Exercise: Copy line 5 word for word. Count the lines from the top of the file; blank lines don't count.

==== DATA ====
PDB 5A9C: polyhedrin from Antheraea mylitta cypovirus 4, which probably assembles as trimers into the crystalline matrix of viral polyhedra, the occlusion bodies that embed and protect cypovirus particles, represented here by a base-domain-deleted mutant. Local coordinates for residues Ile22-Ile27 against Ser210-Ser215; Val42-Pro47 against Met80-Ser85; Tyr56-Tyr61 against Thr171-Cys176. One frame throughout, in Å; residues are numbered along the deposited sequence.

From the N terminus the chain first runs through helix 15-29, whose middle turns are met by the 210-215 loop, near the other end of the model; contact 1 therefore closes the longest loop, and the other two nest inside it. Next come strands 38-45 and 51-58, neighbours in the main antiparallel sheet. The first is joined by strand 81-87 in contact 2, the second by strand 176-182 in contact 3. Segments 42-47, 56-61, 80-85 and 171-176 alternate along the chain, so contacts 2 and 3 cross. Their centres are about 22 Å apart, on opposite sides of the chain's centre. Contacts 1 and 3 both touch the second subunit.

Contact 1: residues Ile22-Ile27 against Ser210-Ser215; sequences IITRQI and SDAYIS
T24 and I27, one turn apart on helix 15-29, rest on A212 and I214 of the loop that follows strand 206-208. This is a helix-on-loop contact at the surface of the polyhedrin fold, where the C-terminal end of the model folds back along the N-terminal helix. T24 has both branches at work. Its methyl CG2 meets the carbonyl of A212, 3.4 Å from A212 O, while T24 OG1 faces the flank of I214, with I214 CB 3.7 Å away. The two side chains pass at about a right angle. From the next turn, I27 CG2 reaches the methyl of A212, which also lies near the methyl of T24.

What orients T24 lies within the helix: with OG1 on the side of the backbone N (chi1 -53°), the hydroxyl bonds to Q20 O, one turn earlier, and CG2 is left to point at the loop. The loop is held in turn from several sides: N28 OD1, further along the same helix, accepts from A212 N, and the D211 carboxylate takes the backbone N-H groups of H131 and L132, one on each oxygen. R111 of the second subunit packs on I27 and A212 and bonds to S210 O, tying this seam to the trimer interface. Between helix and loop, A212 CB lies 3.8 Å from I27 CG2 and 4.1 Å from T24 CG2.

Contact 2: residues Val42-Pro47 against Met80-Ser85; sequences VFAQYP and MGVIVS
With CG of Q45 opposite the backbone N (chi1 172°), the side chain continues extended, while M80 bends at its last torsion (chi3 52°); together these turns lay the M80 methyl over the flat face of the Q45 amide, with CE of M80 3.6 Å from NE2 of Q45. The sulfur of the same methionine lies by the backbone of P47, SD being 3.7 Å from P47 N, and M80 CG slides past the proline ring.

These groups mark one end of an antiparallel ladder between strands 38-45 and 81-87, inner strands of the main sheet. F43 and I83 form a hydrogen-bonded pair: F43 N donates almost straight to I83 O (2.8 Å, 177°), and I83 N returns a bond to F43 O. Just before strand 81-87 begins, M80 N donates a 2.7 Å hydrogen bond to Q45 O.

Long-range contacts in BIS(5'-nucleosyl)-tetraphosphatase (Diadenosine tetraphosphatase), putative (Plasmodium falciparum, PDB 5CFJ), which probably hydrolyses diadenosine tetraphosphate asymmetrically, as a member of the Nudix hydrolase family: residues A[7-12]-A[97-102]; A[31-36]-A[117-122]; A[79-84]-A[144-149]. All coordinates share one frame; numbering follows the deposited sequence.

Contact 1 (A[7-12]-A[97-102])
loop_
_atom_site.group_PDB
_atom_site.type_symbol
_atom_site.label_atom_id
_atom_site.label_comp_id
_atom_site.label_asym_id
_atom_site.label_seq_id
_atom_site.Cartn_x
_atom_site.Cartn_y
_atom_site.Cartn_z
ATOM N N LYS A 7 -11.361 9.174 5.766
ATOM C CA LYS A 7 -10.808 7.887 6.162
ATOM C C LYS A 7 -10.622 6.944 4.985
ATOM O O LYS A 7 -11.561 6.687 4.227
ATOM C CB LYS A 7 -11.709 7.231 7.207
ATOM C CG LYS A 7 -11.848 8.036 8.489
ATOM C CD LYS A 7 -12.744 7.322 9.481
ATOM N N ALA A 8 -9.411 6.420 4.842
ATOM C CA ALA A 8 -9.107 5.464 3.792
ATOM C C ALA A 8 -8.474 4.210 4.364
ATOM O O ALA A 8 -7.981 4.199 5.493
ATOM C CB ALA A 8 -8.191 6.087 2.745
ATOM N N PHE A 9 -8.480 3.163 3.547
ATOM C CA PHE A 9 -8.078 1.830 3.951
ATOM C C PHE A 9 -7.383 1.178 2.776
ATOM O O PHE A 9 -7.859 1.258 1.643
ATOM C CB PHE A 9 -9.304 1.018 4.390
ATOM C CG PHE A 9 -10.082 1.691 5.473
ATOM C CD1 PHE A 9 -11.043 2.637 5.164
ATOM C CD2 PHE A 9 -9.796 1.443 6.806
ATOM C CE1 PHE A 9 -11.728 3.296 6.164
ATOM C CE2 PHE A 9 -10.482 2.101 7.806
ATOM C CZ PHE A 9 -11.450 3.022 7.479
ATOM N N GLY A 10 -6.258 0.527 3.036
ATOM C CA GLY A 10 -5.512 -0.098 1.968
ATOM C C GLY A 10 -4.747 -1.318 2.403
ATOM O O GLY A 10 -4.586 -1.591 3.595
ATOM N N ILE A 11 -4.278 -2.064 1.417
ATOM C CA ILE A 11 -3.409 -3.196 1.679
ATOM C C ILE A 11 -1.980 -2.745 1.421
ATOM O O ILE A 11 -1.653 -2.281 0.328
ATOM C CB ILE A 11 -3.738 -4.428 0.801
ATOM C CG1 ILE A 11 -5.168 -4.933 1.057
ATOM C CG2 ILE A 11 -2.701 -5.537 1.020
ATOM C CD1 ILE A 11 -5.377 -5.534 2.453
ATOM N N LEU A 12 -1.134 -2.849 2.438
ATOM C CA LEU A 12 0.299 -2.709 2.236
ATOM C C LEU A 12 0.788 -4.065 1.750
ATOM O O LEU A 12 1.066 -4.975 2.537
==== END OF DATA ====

What orients T24 lies within the helix: with OG1 on the side of the backbone N (chi1 -53°), the hydroxyl bonds to Q20 O, one turn earlier, and CG2 is left to point at the loop. The loop is held in turn from several sides: N28 OD1, further along the same helix, accepts from A212 N, and the D211 carboxylate takes the backbone N-H groups of H131 and L132, one on each oxygen. R111 of the second subunit packs on I27 and A212 and bonds to S210 O, tying this seam to the trimer interface. Between helix and loop, A212 CB lies 3.8 Å from I27 CG2 and 4.1 Å from T24 CG2.